From the Kitchen

Interesting Facts About Sailfish: Ocean’s Fast and Furious

Facts About Sailfish

It’s the sailfish season here in the South Pacific so perfect timing to create a post about this very beautiful ocean creature. In this post, let’s discuss some interesting facts about the sailfish, their characteristics and how you can land the fastest swimmer in the ocean. Yep, they’re the fastest in case you didn’t already know!

The Fast Facts

Sailfish (scientific name Istiophorus) is a carnivorous fish that can be found throughout the warm and temperate regions of the oceans. There are two main subspecies of sailfish – the Atlantic and Indo-Pacific. Sailfish can grow from 5.7 feet up to 11 feet and can weigh between 120 to 220 lbs. On average, a sailfish can live up to seven years.

They appear to have blue-grey colour with white underbellies. They are called sailfish because of their enormous dorsal fin that spreads out like a boat’s sail. Their fin can go as high as the length of their body and much higher than the width of their body. This gigantic species is abundant throughout the South Pacific and their population figures are healthy. Though their tough meat has only minimal value in the market, sailfish is one of the most popular fish in recreational and sport fishing.

Interesting Facts About Sailfish

As mentioned, sailfish is the fastest fish in the ocean. How fast are we talking here? The sailfish can reach speeds up to 110km per hour. If a cheetah could swim a sailfish would still outrun it!

With their size and speed, sailfish can survive quite well on its own, however this species really thrives when travelling or hunting in groups. Often seen in groups of two or more, sailfish can work together to disrupt other schools of fish such as anchovies which makes it easier for the group to eat their meal. To trap smaller prey, they use their huge dorsal fins to create a fence. How smart is that? And to defend themselves from bigger predators, a school of sailfish use their sharp, pointed bill to pierce and slash enemies – if luck is on their side, that bigger fish would end up being their next meal.

Tips on Landing a Sailfish

Although they are the fastest fish in the world, landing one is not impossible. Sailfish is the sport fish you should set out to land if you want a challenge – or perhaps a headache. To help you out with landing one of these elusive sport fish, here are some tips you might want to consider.

How to Find One – Sailfish are migratory fish so they are always on the move, looking for prey. So, to get near to one you have to know which part of the year they thrive in a certain location. As mentioned earlier, it’s currently sailfish season here in Vanuatu (between June and August) but keep reading reports as seasons can vary in each fishing location.

When it’s time to target a sailfish, you have to position yourself in an area that has a good current around a structure, like a reef or shipwreck. It’s also advisable to stay in areas with temperature breaks.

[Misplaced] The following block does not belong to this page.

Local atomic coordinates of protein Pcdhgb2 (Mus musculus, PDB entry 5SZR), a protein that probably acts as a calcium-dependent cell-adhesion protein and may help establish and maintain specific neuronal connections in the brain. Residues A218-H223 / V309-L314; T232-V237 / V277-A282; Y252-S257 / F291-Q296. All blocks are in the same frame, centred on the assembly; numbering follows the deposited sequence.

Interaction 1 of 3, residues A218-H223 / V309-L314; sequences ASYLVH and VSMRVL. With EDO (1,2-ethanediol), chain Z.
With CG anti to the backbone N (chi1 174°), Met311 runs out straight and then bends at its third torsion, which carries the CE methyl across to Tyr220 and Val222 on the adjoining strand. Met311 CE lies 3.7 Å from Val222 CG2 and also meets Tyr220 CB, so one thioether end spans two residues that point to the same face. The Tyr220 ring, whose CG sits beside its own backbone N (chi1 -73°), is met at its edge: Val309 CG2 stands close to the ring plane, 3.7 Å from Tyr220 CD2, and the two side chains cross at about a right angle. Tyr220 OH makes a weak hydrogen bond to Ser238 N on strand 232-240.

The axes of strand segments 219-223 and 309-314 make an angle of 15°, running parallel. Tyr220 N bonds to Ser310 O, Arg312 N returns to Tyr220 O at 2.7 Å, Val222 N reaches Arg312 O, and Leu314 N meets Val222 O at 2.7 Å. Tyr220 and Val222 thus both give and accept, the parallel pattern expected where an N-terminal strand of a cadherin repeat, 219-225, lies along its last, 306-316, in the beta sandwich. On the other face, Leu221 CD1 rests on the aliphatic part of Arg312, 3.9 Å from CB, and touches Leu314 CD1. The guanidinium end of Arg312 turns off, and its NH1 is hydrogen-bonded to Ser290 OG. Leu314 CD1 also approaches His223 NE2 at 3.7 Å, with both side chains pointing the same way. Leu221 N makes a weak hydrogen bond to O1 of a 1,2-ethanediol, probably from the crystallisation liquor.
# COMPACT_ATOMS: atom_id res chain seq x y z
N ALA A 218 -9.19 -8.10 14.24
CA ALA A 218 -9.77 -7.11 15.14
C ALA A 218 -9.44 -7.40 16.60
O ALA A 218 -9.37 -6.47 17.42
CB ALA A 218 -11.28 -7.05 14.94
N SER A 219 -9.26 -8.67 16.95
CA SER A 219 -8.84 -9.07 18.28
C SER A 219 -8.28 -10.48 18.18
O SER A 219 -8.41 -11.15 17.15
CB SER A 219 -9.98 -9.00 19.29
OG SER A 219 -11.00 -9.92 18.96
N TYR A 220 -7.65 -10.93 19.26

Tackle and Baits – When it comes to tackle, you can never go wrong with quality lever drag reels or spinning reels. Most anglers would prefer 20-30 lbs. test mono and 7-feet rods. For hooks, you should use circle ones that will prevent fish from swallowing the bait. Speaking of baits…

There are a variety of baits that you can use when you want to land a sailfish. Sailfish are not the pickiest eaters so don’t be afraid to choose cheaper baits. For experienced anglers, however, they would choose either live or dead baits but if you have a higher budget, it’s better to get the live ones instead.

Catching a Sailfish – Sailfish are very unpredictable because of their fast action and therefore catching them can be very tricky if you come unprepared. But the key to landing one is to work the same way that sailfish do when they hunt food – do it as a team. Don’t go to the ocean alone if you’re planning to hook a sailfish. When there’s a strike, someone should immediately grab the rod and someone should check and communicate what the fish is doing.

Runs are to be expected and there’s no typical reaction to a hookup. The danger lies when the sailfish will start to attack the boat. When this happens, you should reel in the slack line as fast as possible and keep tabs on the fish. Also, the person manning the boat should be ready to move it – you don’t want to have a sailfish jumping on board. If the fish swims away from the boat, then it’s time for a chase – otherwise, the sailfish could easily wind the reel.

Sailfish are large, so fight smart when you’re trying land it. Apply constant pressure on the fish and use the right drag setting. Use gloves when handling a fish near the boat to prevent injuries. Unless you want to keep it, don’t take the sailfish out of the water.
We hope that you have found these facts about sailfish informative. If you want to check out our latest fishing reports, or see pictures of our anglers in action then follow our FB page, Instagram, Twitter and YouTube.

July 11, 2018